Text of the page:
20=1 star, 40=2 stars, 60=3 stars, 80= 4 stars, 100=5 stars
Summary : Are you down with being hip or are you uptight?
There are three cool cats on stage (Mark Hartman on piano, Brad Russell on bass and Daniel Glass on drums) and I’m just chillin’ to their mellow sounds sitting table-side at Night Club 59E59. These suave hipsters are blowing some crazy riffs straight out of Duke Ellington and Charlie Parker. I’m happily getting my groove on, decompressing from the stresses of news reports about CIA assessments, Donald Trump and Putin, and the demands for an investigation.
As I close my eyes flying with the tunes, the coolest of hip cats shows up. It’s His Royal Hipness Lord Buckley, the incarnation of the 1950s lounge singer/comedian whose work was the epitome of hip and who influenced many of the cool cats who followed: Dizzy Gillespie, Lenny Bruce, Frank Zappa, Robin Williams. I know I’m in for a rollicking night of hot jazz, fun and laughs. All will be right with the world under Lord Buckley’s tutelage and I will return to my life refreshed and empowered to face a new day remembering Lord Buckley’s love and his satiric slaps at current events and social constructs.
His Royal Hipness Lord Buckley, superbly directed by David Ellenstein at 59E59 Theaters, is set up as a smoky jazz nightclub (no real smoke). The comedic musical production is a marvelous night of entertainment with songs, stories, satiric take-offs, fractured and funny news reports (very refreshing), and jazz numbers with a twist. All are seamed together by this hippest of cats, Lord Buckley, the character is brilliantly incarnated from the original Lord Buckley – Richard Myrle Buckley – and enacted by Jake Broder, who lovingly gives a lesson to the audience about how to be hip, cool and chill during the unsettling times we live in.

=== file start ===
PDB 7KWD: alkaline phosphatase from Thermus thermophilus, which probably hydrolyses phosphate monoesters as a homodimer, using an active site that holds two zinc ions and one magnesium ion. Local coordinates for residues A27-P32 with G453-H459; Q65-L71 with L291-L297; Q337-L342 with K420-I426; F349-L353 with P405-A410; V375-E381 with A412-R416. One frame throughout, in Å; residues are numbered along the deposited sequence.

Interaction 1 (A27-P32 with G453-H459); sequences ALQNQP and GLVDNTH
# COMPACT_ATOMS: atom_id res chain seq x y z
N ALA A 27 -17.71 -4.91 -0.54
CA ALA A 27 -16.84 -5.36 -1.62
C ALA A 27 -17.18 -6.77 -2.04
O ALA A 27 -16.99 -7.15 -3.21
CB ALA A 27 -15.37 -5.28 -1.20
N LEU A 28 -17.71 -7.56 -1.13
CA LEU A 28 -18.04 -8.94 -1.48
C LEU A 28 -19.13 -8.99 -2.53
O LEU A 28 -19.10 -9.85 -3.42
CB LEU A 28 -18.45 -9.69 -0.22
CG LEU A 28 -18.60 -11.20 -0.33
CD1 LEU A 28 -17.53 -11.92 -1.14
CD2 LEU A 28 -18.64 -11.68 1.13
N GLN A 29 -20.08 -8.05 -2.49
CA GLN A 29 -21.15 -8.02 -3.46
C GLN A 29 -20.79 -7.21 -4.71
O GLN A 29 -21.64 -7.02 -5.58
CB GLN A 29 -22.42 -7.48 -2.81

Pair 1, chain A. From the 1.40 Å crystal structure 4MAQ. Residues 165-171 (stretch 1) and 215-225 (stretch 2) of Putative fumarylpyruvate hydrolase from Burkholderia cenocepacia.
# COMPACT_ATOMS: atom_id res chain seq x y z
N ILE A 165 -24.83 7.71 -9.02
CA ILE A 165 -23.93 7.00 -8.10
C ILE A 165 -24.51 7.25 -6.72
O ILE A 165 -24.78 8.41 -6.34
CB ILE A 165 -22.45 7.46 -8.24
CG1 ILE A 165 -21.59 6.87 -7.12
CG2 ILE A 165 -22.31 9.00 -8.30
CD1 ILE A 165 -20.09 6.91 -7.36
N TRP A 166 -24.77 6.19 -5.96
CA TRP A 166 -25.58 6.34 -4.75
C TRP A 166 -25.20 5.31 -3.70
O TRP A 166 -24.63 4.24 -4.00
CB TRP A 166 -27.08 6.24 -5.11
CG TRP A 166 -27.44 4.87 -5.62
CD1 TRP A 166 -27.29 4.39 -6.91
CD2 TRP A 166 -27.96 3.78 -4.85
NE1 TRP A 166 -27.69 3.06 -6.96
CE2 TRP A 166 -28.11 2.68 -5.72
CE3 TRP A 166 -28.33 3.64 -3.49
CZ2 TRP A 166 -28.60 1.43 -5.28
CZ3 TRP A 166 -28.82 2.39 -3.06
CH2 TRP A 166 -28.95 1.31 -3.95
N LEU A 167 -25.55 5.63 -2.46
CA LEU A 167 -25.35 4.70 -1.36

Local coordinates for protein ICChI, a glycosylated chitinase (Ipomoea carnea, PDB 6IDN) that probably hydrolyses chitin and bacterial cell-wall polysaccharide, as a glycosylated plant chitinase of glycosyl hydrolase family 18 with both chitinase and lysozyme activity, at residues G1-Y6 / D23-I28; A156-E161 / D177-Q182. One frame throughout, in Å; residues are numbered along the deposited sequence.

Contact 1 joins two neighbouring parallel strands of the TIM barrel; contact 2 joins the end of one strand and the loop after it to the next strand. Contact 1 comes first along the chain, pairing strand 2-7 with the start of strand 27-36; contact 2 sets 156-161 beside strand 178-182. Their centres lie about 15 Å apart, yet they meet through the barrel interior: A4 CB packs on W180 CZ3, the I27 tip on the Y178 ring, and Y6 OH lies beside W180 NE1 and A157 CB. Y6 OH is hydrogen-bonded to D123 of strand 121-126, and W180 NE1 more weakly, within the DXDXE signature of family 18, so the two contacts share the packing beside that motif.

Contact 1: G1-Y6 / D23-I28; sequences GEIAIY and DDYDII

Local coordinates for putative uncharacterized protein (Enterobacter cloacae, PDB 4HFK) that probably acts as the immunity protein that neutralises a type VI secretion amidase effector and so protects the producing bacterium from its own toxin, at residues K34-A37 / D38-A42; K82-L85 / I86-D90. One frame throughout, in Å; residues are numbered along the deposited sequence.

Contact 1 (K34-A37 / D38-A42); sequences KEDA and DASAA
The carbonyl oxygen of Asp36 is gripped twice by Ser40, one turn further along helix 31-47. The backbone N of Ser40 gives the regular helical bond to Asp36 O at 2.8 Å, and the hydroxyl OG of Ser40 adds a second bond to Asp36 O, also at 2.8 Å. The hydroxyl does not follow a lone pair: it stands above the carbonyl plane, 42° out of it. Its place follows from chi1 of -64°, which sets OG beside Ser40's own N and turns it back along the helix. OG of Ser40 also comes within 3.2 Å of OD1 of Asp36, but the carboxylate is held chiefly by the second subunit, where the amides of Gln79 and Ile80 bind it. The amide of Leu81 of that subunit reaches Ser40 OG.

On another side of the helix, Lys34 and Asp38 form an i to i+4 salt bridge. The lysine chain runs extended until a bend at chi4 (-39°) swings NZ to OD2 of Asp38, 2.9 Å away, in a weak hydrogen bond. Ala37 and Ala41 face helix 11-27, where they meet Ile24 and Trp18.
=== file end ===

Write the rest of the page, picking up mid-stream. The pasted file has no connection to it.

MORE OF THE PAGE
Broder is ably accompanied by sidekick Michael Lanahan, who reads the hip news and also plays Abraham Lincoln in the second half. As Lincoln he reads the Gettysburg Address straight, an accompaniment to Broder’s hipster translation of the address. It is the hippest, coolest rendition of the famous speech you never heard, with bells and whistles that only the shimmering Broder could effect. Interestingly, the flavor of hipdom adds a completely different understanding to Lincoln’s meaning. And Broder sets up the segment by reviewing how and why Lincoln’s speech was short and mesmerizing, though at the time Lincoln never imagined the Gettysburg Address would resound for all eternity. Lincoln thought the speech was a failure.
Lanahan’s news briefs are sardonic, with a dollop of social criticism and a soupçon of good will and humor. In one “Hip News Emergency” we are told that there have been outbreaks of “squareness” throughout the nation and that “entrenchment in moronic points of view has become rife and intolerance is squaring up the edges of our society.” The news intermingles with stories and songs in the language of “cool” that target ongoing events in the media and upend them with positive injunctions to stay cool and “hip,” meaning loving. This is contrary to the usual bias and intent of media news reports, and an ironic reminder that if we wish to remain positive, we need to stop listening and watching “news” reports which are divisive or describe dire events and the worst human actions.